Dream Big, Start Small Rather than trying to do everything all at once, many organizations are working on smaller projects that they can eventually unite into a larger identity management solution. This approach reduces the upfront costs and allows organizations to add features and capabilities as they have budget, while reaping immediate benefits from the parts they implement. Figure 3. The more systems involved in a solution the more complex the project becomes and the longer the time to value. The preponderance of Active Directory accounts provides a high value area where substantial returns can be realized in a fraction of the time and expense of a complete identity management solution. For organizations interested in pursuing this type of strategy there are a few tried and true approaches to ensure success14. • Prioritize: Identify the functions and capabilities that will have the most immediate impact on your business and, if possible, start with those. By hitting high value items first, you are ensuring a faster return on your investment. • Work in phases: Even with the priorities, divide them into smaller projects. Smaller, finite phases are easier to plan and implement, and less likely to suffer from project scope “creep”. You can use the ROI from the completed phases to justify the subsequent phases. • Develop a long-term vision: Once you have identified priorities, organize them into an overall vision. The long-term vision will provide a context for understanding how the smaller projects interrelate and provide a framework for making project decisions. • Use standards based infrastructures: If you conform to industry standards then it is easier to build on your solutions in the future, and you are less likely to run into incompatibilities and obsolescence issues. Also, standards make it easier for business partners outside your environment to work with what you develop. Active Directory Account Provisioning 8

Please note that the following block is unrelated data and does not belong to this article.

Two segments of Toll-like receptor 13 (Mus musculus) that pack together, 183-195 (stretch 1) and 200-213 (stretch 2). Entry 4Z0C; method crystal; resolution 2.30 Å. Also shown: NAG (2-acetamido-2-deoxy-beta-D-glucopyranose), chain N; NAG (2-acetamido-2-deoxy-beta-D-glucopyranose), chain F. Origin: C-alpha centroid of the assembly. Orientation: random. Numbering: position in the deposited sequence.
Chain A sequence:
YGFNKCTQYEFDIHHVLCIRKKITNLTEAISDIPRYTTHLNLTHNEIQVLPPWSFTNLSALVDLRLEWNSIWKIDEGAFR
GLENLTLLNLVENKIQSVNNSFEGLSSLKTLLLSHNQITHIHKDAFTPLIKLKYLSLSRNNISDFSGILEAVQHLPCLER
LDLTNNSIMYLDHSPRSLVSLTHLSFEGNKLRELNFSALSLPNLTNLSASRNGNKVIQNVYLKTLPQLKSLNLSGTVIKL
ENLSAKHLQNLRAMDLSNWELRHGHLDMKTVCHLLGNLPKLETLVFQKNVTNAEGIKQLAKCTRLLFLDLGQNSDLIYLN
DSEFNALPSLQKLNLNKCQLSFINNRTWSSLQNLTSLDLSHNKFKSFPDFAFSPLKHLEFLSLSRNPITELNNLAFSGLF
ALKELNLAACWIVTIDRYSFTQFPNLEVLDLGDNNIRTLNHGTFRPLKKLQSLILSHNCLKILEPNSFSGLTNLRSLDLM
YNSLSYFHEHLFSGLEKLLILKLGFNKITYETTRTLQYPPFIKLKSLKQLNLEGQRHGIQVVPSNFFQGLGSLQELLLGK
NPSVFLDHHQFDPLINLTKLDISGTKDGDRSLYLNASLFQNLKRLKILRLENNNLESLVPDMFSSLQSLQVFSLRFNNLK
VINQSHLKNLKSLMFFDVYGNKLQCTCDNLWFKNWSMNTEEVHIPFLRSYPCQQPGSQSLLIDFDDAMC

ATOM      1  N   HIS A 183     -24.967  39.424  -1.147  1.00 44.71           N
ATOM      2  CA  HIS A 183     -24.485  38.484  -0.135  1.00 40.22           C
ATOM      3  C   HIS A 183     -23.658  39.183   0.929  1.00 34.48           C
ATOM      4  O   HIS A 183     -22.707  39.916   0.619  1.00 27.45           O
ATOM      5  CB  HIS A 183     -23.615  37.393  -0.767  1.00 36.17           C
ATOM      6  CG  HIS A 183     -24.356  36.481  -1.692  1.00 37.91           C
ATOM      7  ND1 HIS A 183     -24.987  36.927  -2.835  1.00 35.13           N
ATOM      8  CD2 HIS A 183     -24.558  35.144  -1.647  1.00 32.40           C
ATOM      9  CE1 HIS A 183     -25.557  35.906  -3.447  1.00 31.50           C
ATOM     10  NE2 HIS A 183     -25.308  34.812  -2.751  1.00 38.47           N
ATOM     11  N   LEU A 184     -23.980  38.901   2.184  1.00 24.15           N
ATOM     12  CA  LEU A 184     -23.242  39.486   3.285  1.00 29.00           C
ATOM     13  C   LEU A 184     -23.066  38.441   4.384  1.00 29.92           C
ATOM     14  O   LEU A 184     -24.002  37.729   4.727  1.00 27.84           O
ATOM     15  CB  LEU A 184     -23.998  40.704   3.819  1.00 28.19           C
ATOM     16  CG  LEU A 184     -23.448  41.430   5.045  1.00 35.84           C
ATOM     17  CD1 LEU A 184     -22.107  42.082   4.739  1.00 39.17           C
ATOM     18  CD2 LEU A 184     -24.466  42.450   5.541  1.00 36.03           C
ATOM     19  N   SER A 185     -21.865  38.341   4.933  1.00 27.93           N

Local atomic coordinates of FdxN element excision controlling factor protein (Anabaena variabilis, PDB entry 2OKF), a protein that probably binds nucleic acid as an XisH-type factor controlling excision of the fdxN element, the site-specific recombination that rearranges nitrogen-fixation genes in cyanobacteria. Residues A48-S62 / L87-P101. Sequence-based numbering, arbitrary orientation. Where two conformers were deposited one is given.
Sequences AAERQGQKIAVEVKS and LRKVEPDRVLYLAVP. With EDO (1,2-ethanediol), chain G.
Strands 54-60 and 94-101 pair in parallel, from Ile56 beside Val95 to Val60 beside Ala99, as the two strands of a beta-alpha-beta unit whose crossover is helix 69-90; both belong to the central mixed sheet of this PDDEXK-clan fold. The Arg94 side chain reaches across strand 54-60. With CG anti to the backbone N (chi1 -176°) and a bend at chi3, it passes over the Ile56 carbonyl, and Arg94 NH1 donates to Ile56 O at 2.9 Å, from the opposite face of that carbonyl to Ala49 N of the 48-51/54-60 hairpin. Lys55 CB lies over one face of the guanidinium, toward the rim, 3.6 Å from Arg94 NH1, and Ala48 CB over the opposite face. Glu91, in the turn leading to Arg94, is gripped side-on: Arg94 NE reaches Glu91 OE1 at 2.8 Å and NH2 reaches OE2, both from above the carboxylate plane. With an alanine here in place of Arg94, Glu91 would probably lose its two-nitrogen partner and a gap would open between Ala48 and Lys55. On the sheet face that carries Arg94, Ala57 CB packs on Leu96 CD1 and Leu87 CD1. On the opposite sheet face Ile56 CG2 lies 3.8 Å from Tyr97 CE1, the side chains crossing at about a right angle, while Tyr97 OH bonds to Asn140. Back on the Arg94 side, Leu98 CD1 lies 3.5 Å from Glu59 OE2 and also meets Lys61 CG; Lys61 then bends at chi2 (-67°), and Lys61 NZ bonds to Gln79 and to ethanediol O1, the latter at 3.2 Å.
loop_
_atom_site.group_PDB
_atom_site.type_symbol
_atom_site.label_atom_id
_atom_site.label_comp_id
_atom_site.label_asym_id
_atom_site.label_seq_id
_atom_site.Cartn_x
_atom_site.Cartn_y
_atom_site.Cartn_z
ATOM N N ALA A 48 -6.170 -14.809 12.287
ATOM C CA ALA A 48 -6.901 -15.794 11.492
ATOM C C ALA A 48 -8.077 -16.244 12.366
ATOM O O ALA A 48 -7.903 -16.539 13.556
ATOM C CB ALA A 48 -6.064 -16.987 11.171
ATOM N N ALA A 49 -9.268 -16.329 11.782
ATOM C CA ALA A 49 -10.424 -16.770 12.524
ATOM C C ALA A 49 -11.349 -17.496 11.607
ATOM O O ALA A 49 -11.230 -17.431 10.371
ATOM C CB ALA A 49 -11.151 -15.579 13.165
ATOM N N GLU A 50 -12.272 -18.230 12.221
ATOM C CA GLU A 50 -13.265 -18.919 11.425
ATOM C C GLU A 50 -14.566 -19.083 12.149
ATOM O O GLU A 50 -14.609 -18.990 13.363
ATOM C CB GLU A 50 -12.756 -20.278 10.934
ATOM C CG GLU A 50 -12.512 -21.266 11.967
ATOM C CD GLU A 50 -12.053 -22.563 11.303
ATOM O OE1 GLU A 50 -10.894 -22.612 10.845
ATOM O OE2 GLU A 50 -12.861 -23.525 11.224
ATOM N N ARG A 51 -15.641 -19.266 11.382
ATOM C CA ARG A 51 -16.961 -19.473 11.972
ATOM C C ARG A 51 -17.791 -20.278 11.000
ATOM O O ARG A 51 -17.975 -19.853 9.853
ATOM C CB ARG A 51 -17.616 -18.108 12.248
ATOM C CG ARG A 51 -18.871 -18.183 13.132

Leveraging Your Active Directory Investment User account lifecycle management is easy to break into smaller projects that can be prioritized and deployed in phases. With the right long-term plan, an organization can divide their user account lifecycle management project into small quantifiable objectives, such as reducing the time required to create new accounts or reducing the time required to identify and disable inactive accounts. Though small, such objectives can deliver an immediate ROI. The first step to solving user account management is consolidating user account information into a central data repository that you can manage with a consistent set of access methods and policies. The good news is that with the predominance of the Windows networking infrastructure, most organizations already have a central data store implemented in their environment—Active Directory. Active Directory is a directory service based upon the Lightweight Directory Access Protocol (LDAP), which stores user information and access rights. Using widely understood standards, Active Directory supports Windows security and authentication protocols, which makes it easy to build interoperable solutions on Active Directory is an ideal user account information repository with over 300 attributes that combine uniquely to build a user account. Active Directory also supports schema extensions, which add an incredible amount of power and flexibility to the type of solutions you can define. Since Active Directory is already installed, and uniquely equipped to handle user account and access data, it is an ideal cornerstone for a quick time to value user account lifecycle management solution. From an IT manager’s perspective, it is also completely within the control of the IT department, which eliminates much of the complexity associated with cross-functional Identity Management projects.Active Directory Account Provisioning Solutions Active Directory account provisioning is basic identity management for Active Directory user accounts. Active Directory account provisioning takes advantage of the fact that the majority of account management activities occur in Active Directory, and focuses on streamlining these activities to get quickest time to value. Active Directory account provisioning uses the reach of Active Directory to introduce a structured environment for user account administration, and to coordinate account management and related security policies across the enterprise. As a result, Active Directory becomes the centralized data repository for managing user account information and access rights to IT resources and assets. Active Directory Account Provisioning 9